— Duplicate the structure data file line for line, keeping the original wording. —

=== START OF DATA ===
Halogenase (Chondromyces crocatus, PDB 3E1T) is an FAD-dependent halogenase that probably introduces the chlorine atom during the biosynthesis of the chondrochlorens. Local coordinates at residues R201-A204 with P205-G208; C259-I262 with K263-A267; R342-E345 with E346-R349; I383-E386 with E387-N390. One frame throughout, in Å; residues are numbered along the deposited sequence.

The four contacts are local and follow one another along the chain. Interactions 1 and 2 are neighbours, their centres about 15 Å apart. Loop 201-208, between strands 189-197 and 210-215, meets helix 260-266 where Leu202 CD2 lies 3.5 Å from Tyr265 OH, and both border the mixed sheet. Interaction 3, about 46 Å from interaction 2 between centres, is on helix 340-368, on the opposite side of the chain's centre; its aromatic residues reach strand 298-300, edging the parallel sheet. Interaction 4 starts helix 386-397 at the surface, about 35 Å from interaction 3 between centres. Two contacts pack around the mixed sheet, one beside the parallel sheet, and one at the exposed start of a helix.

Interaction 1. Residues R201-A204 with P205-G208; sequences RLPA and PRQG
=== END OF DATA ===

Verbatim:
Halogenase (Chondromyces crocatus, PDB 3E1T) is an FAD-dependent halogenase that probably introduces the chlorine atom during the biosynthesis of the chondrochlorens. Local coordinates at residues R201-A204 with P205-G208; C259-I262 with K263-A267; R342-E345 with E346-R349; I383-E386 with E387-N390. One frame throughout, in Å; residues are numbered along the deposited sequence.

The four contacts are local and follow one another along the chain. Interactions 1 and 2 are neighbours, their centres about 15 Å apart. Loop 201-208, between strands 189-197 and 210-215, meets helix 260-266 where Leu202 CD2 lies 3.5 Å from Tyr265 OH, and both border the mixed sheet. Interaction 3, about 46 Å from interaction 2 between centres, is on helix 340-368, on the opposite side of the chain's centre; its aromatic residues reach strand 298-300, edging the parallel sheet. Interaction 4 starts helix 386-397 at the surface, about 35 Å from interaction 3 between centres. Two contacts pack around the mixed sheet, one beside the parallel sheet, and one at the exposed start of a helix.

Interaction 1. Residues R201-A204 with P205-G208; sequences RLPA and PRQG